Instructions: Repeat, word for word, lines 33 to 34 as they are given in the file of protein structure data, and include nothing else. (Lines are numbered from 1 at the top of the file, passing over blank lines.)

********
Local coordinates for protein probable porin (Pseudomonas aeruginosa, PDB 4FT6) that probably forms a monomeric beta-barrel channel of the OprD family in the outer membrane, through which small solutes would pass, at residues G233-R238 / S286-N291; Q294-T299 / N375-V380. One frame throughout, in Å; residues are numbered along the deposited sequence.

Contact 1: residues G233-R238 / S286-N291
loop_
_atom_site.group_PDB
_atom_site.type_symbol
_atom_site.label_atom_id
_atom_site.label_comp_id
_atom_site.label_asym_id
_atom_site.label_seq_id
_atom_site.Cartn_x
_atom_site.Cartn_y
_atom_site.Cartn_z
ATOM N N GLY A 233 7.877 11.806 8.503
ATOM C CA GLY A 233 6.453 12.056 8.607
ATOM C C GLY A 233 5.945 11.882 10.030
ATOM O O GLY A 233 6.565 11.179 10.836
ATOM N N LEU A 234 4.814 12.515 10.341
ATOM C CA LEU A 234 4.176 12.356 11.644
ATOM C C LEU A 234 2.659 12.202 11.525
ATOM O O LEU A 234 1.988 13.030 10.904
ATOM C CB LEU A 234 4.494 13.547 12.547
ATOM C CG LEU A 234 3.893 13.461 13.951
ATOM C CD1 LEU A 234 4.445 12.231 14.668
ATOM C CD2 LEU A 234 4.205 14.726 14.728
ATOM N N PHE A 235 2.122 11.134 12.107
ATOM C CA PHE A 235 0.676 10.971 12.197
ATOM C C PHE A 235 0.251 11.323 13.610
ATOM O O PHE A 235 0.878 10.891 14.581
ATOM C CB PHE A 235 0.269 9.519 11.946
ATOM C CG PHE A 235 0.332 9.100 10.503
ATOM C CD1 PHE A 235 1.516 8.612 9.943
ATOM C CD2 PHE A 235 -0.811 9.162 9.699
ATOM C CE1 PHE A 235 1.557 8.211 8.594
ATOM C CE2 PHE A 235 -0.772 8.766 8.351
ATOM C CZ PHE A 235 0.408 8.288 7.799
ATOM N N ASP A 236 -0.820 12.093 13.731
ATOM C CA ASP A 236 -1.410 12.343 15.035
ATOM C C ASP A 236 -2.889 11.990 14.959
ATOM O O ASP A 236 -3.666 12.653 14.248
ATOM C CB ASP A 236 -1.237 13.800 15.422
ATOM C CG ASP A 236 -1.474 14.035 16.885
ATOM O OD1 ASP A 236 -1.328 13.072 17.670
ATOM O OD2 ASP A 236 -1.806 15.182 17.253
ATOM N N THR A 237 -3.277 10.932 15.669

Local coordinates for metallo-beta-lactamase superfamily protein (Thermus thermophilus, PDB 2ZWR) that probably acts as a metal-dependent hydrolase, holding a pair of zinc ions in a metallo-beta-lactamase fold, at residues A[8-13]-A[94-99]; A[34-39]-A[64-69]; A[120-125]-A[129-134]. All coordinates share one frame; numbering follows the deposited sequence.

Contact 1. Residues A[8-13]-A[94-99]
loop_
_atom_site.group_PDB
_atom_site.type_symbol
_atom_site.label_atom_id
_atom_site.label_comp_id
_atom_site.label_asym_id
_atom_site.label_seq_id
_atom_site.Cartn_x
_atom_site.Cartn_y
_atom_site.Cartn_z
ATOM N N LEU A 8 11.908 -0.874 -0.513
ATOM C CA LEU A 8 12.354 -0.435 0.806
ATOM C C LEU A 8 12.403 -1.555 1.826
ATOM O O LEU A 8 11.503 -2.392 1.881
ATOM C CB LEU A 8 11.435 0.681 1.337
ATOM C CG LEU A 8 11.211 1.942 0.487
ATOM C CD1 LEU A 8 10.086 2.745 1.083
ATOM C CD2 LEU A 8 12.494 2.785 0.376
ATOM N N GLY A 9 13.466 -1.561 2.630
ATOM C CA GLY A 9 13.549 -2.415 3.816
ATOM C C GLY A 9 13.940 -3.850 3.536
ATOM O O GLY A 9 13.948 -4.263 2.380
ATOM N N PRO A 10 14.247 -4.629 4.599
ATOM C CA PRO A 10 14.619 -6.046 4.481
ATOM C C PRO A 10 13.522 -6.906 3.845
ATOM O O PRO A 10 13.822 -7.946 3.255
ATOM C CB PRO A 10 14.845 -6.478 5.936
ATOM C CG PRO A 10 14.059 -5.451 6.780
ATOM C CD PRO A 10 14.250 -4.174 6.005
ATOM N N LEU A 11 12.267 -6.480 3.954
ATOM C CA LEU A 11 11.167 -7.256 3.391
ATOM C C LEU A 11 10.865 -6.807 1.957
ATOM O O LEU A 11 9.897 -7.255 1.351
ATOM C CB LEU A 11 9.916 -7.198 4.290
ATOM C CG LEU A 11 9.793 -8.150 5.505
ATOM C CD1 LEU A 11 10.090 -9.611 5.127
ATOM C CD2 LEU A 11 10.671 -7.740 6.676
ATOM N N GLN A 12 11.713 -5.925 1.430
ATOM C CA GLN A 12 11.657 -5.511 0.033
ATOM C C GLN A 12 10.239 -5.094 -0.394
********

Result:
ATOM C CE1 PHE A 235 1.557 8.211 8.594
ATOM C CE2 PHE A 235 -0.772 8.766 8.351